who subsequently became president of both the Northport Special Education Parent Teachers Association (SEPTA) and PTA for her children’s schools. So in 2006 she started her own soccer club for children with special needs, which she calls Just for Kicks.
As a result, every Sunday during soccer season, players of varying developmental and physical disabilities gather at a soccer field in Northport to play the game. The program encompasses about 50 kids from ages 4 through 21, with three teams: 4 to 7, 7 to 12 and 13-plus playing on three different fields. The players are all shadowed one-on-one by adult and kid volunteers, including Randi, who sometimes takes to the field on the days she’s not playing her own games to be with her brother. Alan Topel, who also coaches Randi’s team, serves as one of the Just for Kicks coaches.
“The volunteers redirect and assist the kids who get distracted,” says Tammie, a registered nurse and a part-time fitness coordinator at the Huntington YMCA. “We have middle and high school kids volunteering as well, and they enjoy it so much they come back even after they complete their required community service hours for their schools.”
But it’s the value to the players that fuels her passion. “There’s a lot of data to support that children with developmental disabilities respond to physical activity. It improves their fitness, motor function and behavior,” she says. “And there are the social implications of participating in sports and exercise, including the promotion of self-esteem. For those with disabilities who are able to participate in team sports, this presents an opportunity to develop social relationships among teammates and learn how to recognize the social cues required for successful performance on the field or court. I see it with my own child that when he’s physically engaged he’s so much more productive.”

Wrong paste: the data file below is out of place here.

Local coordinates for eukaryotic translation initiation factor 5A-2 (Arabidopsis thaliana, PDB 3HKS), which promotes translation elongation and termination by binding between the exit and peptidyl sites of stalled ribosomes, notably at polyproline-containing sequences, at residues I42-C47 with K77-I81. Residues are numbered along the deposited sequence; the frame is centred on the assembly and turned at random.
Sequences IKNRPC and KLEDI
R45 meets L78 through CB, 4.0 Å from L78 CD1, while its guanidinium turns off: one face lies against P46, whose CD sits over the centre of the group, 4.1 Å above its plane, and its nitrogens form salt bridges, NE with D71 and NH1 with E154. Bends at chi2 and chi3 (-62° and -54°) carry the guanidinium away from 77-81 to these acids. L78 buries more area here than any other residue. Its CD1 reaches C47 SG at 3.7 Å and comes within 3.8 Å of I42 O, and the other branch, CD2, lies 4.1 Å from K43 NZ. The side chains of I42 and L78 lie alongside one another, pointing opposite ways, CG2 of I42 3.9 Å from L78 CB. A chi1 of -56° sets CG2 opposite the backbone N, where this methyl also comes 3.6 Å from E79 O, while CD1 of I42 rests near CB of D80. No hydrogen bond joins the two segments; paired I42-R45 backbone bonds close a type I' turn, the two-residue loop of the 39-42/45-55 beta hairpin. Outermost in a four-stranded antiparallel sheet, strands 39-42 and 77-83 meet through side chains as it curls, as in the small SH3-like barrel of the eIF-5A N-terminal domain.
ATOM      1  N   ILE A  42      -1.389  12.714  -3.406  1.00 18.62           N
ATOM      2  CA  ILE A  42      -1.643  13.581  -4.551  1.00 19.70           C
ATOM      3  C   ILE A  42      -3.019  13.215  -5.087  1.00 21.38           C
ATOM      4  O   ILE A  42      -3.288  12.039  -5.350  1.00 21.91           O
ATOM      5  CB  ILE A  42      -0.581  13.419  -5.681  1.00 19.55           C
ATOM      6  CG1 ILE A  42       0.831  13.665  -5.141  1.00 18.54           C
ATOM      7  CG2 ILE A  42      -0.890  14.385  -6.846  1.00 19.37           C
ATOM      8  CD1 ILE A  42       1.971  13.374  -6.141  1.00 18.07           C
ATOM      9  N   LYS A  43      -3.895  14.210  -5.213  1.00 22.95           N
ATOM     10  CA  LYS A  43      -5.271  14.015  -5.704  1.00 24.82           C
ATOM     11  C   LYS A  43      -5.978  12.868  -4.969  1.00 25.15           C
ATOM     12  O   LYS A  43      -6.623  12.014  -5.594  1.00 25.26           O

Adds Alan: “It’s a good social experience for the kids because they come together and play. But it’s also a chance for their parents to feel part of a community and to have some respite while their children are having fun.”
Though Tammie originally created the club under the auspices of the Northport Youth Soccer League, it was so successful she decided there was a need beyond her community. “I figured if I can do it for soccer, why not with other sports?” she says.
In 2009 she founded K.I.D.S. Plus (KIDS in Developmental Sports), a foundation that offers low-cost activities for children with physical and/or mental disabilities and allows siblings to play as well. K.I.D.S. Plus draws from all over the island and includes music, art, creative movement, yoga, martial arts and track and field, as well as a summer camp program.
Tammie keeps the program affordable at $25 for 8 weeks by spending a lot of time fundraising. K.I.D.S. Plus is supported by funds from businesses, organizations and private donations. Classes and programs are held at facilities and businesses throughout the town of Huntington.
“But my dream is to have my own space so I can offer more programs,” she says. “I’d like the foundation to extend to other community activities that aren’t available to special needs children. Ultimately, I’d like to start a group home and a day-hab treatment center for adults with developmental disabilities.”
For now, though, the Topels are like many families who juggle their children’s activities every weekend. The difference is that if there’s a missing activity that can benefit her children’s lives, chances are Tammie will be the one to create it.
To learn more about the K.I.D.S. Plus Foundation, visit www.kidsplusinc.com, call 631-514-1096 or e-mail email@example.com.
Liza N. Burby is publisher of Long Island Parent magazine.
Thanks to: Karen Vito from Cactus Salon & Day Spa for arranging for hair and make-up, make-up artist Lauren Magalhaes. Shot at the Heckscher Museum of Art and Heckscher Park in Huntington.